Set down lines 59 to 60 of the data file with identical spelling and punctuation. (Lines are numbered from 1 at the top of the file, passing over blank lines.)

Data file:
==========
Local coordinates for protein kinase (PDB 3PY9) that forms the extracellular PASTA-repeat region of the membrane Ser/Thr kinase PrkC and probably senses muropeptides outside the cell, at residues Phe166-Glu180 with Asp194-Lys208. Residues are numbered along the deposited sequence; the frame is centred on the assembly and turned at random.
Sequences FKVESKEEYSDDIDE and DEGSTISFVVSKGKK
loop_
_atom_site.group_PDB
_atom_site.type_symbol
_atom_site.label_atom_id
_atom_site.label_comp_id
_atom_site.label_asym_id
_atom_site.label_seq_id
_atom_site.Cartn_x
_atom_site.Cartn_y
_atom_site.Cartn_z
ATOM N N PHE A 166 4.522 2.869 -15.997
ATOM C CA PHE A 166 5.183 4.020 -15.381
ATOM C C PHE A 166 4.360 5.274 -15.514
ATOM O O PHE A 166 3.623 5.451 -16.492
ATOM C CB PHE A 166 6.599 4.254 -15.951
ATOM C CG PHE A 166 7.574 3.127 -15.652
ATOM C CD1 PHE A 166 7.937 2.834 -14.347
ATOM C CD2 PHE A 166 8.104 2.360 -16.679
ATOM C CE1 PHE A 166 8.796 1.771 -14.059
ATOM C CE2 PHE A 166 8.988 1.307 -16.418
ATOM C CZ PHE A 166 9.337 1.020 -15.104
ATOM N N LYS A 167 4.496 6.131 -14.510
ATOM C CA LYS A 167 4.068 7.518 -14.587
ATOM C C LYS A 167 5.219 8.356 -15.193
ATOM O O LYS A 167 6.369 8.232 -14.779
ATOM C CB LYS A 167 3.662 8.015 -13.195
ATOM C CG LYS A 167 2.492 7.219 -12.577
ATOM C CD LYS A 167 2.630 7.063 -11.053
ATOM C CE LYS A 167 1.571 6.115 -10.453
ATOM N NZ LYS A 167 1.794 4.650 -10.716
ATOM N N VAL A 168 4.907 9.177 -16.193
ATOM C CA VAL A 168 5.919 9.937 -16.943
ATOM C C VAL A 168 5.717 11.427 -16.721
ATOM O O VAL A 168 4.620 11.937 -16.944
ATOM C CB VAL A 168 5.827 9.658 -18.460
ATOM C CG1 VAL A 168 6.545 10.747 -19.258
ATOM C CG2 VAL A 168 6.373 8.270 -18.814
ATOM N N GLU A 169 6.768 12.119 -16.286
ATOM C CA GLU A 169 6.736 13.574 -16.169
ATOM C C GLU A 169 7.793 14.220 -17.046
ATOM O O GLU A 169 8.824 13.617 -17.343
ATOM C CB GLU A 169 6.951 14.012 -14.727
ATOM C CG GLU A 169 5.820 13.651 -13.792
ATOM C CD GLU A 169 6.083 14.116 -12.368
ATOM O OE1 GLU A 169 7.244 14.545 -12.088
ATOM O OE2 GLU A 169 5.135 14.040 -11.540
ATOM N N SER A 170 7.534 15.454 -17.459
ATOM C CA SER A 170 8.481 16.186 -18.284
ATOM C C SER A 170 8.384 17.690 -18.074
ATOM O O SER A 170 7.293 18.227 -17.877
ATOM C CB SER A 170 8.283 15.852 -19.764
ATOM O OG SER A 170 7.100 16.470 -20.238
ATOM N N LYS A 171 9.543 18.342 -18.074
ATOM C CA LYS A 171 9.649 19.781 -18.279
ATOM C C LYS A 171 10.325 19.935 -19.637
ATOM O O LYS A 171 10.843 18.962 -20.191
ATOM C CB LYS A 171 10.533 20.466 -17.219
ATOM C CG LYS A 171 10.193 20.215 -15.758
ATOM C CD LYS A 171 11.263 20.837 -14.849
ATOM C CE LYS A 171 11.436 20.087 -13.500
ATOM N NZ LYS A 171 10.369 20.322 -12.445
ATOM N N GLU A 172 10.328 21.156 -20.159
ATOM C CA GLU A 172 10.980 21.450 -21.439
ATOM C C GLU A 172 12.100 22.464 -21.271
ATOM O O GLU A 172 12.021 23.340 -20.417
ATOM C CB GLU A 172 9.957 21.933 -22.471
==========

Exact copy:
ATOM C CB LYS A 171 10.533 20.466 -17.219
ATOM C CG LYS A 171 10.193 20.215 -15.758